Policy-makers steadily erected over time the above structure for egesting the country’s ample forex inflows upon the cessation of the Bretton Wood system of fixed exchange rates in 1971. Hindsight has conclusively indicted the successive policy-makers for the more self-serving than patriotic squandering of the country’s forex earnings no thanks to the continued insistence that the CBN both withhold FA dollar allocations and substitute purported naira equivalent to the FA beneficiaries. In times of considerable oil receipts, policy-makers deceptively hide the underlying faulty and wasteful fiscal and monetary structure behind a façade of sham (cooked) robust economic growth rates, which are not inclusive. No wonder the economy is today in a tailspin and hurtling into recession following less than two years of falling oil prices. To wit, crude oil price slipped below $100/barrel only in September 2014, bottomed at $31/barrel in January 2016 and now hovers about $45/barrel.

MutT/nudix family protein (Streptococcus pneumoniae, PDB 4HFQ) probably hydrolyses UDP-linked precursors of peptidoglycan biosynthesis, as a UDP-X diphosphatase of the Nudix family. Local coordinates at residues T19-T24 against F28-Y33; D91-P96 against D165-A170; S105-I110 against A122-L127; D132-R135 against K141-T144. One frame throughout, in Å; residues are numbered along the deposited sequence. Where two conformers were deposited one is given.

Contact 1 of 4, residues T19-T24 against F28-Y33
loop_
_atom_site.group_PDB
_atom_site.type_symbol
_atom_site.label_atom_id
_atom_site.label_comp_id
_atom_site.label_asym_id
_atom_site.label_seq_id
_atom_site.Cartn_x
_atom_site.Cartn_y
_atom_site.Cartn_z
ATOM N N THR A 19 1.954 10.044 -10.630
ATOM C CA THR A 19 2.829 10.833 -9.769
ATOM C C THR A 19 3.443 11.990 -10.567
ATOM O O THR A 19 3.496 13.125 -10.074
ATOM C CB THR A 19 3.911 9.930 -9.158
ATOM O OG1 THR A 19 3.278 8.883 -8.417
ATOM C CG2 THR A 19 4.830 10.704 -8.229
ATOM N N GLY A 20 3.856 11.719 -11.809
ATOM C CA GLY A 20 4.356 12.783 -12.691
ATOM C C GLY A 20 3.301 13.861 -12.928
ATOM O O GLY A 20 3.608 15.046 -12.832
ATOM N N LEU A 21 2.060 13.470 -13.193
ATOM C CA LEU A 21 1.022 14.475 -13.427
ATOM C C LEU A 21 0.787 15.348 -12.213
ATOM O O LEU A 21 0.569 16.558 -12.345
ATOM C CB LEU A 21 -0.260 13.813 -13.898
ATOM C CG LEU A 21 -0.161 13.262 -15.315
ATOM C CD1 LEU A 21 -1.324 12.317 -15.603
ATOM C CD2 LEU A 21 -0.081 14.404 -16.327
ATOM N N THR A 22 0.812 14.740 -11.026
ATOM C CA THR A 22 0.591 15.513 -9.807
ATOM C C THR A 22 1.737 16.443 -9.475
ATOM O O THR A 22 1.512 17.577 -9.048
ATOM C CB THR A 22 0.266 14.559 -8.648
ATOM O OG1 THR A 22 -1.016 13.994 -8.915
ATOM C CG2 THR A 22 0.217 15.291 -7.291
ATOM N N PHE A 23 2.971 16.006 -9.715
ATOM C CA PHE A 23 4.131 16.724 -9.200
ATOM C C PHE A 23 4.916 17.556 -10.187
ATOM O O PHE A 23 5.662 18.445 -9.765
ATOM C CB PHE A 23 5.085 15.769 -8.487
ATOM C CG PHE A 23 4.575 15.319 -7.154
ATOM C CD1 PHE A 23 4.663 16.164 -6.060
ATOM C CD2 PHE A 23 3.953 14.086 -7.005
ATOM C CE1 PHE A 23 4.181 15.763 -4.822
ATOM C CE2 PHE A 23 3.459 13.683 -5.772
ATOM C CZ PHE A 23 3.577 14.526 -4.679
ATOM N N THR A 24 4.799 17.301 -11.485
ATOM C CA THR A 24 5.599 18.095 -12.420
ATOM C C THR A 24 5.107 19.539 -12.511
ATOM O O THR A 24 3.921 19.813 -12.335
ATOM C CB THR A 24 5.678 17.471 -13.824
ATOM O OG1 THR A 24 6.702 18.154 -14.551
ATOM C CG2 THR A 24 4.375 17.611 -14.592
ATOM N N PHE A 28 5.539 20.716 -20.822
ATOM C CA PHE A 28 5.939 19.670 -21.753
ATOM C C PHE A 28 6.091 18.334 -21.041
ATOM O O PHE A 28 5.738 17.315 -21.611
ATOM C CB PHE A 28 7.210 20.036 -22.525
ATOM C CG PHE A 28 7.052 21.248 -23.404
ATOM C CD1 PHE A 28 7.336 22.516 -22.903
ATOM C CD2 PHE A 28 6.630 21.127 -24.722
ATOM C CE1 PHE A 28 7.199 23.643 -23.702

How is recession tackled? Communiques of CBN’s Monetary Policy Committee show that when American and European Union economies are on the verge of or do slip into recession with inflation dropping to zero or close-by, the respective central banks set refinancing rates at 0.0-0.5 per cent in order to encourage borrowing for investment to boost output. Japan is experiencing deflation at present and has adopted negative interest rate to stimulate economic activity. By contrast, in Nigeria, with the economy on the brink of recession, inflation rages at 13.7 per cent, CBN Standing Lending Facility is 14 per cent, the prime lending rate averages 16 per cent and maximum lending rate averages 28 per cent. Prime and maximum interest rates, which settled in that band since 1989, reflect the apex bank’s business-unfriendly tight monetary policy stance that discourages borrowing by the real sector and constricts economic output. In effect, the CBN seeks to entrench economic recession!